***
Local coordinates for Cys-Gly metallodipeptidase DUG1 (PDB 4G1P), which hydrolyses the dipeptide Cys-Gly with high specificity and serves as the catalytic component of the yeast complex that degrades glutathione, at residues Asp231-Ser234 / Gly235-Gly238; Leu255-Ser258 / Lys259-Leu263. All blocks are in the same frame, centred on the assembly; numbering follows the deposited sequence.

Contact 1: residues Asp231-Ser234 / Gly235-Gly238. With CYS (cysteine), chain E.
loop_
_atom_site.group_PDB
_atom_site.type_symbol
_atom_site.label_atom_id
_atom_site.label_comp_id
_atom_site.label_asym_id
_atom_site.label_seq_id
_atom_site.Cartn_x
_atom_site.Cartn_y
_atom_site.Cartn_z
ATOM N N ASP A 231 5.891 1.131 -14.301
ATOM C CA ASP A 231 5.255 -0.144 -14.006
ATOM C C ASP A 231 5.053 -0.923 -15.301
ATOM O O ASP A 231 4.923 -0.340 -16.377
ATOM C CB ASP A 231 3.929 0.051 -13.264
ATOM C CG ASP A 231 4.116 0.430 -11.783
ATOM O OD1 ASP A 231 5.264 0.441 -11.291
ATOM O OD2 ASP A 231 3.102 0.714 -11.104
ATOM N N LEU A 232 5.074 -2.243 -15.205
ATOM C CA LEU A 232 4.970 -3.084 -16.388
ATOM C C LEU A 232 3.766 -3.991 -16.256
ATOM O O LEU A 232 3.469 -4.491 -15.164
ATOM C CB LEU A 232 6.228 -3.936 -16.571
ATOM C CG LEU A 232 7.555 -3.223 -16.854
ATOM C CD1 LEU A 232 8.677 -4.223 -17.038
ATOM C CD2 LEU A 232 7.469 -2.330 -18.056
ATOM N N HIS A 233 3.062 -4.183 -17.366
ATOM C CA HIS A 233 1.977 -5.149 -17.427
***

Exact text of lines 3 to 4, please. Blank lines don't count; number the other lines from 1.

loop_
_atom_site.group_PDB